### Table 1. Simulation Results on Traveling Salesman Problems

2007

"... In PAGE 4: ... To qualify how much better our proposed algorithm is making shorter routes than the traditional approaches, we have tested all of the algorithms with a large number of Traveling Salesman Problems up to 532 cities and all the simulations are run 10 times, and then compared to several known algorithms: Kohonen Networks [6] [7], a conventional genetic algorithm using a greedy crossover operator [8] [9]. The results of these simulations are summarized in Table1 . The first three columns indicate the problem ... In PAGE 5: ... And the symbol - means no convergence. From Table1 , we can see that the proposed algorithm has superior ability to search the shortest routes and cost less computation times. 5.... ..."

### Table 8: Results for the traveling salesman problem.

1996

"... In PAGE 32: ... To give an idea of the solution times, the 2392-city problem was solved in approximately 6 hours on a CYBER. As can be seen from Table8 , the lower bounds in the root node are very close to the optimal value which partly explains the success of cutting plane algorithms for the symmetric traveling salesman problem. When solving large instances a very... ..."

Cited by 4

### Table 1: Symmetric travelling salesman problems

2000

"... In PAGE 1: ... After each 100st generation the best elements are exchanged between the PNs. The results obtained are given in Table1 in the last column. The second column de- scribes the results obtained by a reimplementation of the same algorithm on a Sun UltraSparc1.... ..."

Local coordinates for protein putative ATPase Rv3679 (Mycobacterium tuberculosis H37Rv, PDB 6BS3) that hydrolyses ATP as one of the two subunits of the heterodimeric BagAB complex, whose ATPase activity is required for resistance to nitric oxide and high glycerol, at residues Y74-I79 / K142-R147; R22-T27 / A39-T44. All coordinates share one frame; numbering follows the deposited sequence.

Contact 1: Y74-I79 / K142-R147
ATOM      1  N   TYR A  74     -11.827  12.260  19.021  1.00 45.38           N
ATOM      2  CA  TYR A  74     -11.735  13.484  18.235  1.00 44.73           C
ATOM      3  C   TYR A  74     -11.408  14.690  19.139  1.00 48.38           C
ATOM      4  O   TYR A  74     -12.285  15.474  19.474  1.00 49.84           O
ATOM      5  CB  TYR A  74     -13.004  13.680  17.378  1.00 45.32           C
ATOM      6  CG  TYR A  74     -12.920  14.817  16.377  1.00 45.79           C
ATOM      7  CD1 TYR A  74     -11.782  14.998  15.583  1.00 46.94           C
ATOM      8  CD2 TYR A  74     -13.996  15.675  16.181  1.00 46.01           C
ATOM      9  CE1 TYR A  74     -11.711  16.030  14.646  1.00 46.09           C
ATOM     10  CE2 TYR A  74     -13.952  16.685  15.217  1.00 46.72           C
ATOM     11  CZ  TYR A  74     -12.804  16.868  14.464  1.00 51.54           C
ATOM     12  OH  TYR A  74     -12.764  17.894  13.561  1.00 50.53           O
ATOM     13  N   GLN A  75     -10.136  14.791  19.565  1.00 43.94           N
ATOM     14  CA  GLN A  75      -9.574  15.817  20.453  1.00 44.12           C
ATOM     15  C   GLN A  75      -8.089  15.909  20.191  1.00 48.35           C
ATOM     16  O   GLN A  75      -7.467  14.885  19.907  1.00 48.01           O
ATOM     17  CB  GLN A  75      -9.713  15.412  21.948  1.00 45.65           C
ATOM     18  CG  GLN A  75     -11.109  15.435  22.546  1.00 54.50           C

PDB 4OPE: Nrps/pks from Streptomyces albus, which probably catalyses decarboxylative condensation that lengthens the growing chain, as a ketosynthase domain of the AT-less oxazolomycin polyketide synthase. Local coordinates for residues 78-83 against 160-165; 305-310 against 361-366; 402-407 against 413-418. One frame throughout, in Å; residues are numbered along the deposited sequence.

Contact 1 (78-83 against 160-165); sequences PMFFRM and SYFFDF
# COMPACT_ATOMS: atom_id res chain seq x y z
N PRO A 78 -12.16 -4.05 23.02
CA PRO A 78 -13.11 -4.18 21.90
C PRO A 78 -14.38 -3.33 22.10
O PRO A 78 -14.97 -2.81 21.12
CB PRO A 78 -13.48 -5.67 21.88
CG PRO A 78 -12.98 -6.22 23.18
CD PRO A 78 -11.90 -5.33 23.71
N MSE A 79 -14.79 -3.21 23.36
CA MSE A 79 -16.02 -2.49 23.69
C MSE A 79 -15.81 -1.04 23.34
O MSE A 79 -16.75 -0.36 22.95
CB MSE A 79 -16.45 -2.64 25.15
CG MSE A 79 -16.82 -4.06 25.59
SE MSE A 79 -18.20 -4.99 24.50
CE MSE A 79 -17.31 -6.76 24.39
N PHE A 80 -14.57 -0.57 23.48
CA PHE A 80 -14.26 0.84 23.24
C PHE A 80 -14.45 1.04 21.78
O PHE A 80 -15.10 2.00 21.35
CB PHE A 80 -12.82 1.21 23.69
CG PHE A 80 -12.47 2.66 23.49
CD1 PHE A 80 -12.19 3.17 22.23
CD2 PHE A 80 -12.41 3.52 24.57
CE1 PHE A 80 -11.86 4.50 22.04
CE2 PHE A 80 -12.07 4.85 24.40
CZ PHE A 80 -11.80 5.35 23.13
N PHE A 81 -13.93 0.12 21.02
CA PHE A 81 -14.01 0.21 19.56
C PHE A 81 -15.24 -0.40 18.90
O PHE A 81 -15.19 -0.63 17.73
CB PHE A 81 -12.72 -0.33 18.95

Cited by 1

### Table 8: Computational results for the traveling salesman problem.

1996

"... In PAGE 36: ...2 The Traveling Salesman Problem The literature on computational results for the traveling salesman problem is vast, and some of the results have already been shown in Section 3. To make the progress visual, we give in Table8 a list of \world records quot; with respect to the size of the instances. It should be noted that there are still some small instances unsolved, which indicates that small does not necessarily imply easy, and that large is not synonymous with di cult.... In PAGE 36: ... The instances can be found in the library TSPLIB, see Reinelt (1991). Table8 contains information on the number of \cities quot; n of the instances. For all instances a complete graph is assumed which means that the number of variables is equal to 1 2n(n ? 1).... In PAGE 36: ... To give an idea of the solution times, the 2392-city problem was solved in approximately 6 hours on a CYBER. As can be seen from Table8 , the lower bounds in the root node are very close to the optimal value which partly explains the success of cutting plane algorithms for the symmetric traveling salesman problem. When solving large instances a very advanced implementation is necessary, see Applegate et al.... ..."

Cited by 4

### Table 1. Comparison of results between grids with and without diagonals. New results

1994

"... In PAGE 2: ... For two-dimensional n n meshes without diagonals 1-1 problems have been studied for more than twenty years. The so far fastest solutions for 1-1 problems and for h-h problems with small h 9 are summarized in Table1 . In that table we also present our new results on grids with diagonals and compare them with those for grids without diagonals.... ..."